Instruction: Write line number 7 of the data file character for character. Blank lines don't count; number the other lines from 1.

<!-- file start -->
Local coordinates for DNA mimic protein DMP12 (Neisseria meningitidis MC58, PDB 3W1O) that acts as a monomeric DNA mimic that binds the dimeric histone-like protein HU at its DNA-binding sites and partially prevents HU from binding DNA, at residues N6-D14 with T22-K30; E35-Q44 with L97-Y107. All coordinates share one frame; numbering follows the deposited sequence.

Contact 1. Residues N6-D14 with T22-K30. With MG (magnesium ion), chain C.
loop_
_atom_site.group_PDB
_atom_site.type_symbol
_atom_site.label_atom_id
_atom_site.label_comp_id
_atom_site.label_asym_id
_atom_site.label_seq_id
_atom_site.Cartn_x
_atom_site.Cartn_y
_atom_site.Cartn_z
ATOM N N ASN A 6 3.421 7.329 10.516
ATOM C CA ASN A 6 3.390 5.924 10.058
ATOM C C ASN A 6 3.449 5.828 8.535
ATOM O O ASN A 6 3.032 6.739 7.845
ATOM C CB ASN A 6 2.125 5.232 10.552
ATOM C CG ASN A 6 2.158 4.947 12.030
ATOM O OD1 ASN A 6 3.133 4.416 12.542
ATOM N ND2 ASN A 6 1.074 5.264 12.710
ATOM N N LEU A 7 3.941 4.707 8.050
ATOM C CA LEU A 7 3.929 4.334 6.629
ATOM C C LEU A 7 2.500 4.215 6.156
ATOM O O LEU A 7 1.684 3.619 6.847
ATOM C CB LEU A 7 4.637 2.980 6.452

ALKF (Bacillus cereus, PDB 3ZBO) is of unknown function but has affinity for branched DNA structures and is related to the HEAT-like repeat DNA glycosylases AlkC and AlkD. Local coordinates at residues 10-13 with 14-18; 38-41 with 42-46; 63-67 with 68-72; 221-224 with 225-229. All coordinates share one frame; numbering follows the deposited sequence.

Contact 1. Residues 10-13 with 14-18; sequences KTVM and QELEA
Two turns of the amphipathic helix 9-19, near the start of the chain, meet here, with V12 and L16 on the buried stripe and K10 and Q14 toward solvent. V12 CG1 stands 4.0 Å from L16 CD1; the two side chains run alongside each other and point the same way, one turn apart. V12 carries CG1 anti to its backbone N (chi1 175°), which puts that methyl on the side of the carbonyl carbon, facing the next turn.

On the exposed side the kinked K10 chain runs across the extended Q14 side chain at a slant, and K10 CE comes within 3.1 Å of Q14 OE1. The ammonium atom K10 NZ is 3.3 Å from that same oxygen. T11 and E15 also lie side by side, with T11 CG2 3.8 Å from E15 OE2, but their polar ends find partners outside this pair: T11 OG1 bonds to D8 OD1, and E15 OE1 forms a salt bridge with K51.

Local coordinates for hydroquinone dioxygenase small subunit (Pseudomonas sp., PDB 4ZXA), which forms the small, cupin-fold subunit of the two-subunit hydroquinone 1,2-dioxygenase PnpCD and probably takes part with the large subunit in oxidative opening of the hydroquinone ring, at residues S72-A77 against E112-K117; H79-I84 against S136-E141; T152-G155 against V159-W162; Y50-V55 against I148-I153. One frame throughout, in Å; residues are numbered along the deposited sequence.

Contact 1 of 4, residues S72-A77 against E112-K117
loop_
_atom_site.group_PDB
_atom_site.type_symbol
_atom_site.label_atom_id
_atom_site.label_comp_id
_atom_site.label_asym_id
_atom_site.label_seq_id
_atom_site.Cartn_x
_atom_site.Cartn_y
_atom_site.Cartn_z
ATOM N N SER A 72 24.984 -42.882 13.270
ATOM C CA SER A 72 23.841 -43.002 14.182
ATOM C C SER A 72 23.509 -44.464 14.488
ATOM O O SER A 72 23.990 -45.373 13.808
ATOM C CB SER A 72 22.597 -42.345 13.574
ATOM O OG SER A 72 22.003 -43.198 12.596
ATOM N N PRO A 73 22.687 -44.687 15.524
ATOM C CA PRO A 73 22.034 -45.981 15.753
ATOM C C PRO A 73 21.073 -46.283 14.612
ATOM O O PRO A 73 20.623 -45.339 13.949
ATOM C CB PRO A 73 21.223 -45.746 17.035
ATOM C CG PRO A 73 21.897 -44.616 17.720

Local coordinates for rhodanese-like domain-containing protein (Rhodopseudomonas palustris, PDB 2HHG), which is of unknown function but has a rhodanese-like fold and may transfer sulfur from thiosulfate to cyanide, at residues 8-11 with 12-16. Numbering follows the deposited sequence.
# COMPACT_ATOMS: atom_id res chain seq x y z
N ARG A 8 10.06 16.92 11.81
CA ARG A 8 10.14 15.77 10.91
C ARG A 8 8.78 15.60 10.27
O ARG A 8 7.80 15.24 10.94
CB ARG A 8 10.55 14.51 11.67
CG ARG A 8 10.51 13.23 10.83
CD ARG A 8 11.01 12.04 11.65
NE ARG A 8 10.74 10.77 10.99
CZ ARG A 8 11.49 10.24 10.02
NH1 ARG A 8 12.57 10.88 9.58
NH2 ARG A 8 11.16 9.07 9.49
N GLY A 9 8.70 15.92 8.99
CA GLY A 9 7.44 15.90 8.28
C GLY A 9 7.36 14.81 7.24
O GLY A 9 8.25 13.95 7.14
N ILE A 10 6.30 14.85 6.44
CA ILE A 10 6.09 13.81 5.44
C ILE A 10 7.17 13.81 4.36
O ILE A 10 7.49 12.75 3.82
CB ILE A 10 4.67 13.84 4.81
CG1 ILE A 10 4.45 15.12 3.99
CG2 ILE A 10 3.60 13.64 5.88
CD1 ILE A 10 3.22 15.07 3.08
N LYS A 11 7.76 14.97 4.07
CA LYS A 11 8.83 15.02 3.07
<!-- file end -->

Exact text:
_atom_site.label_comp_id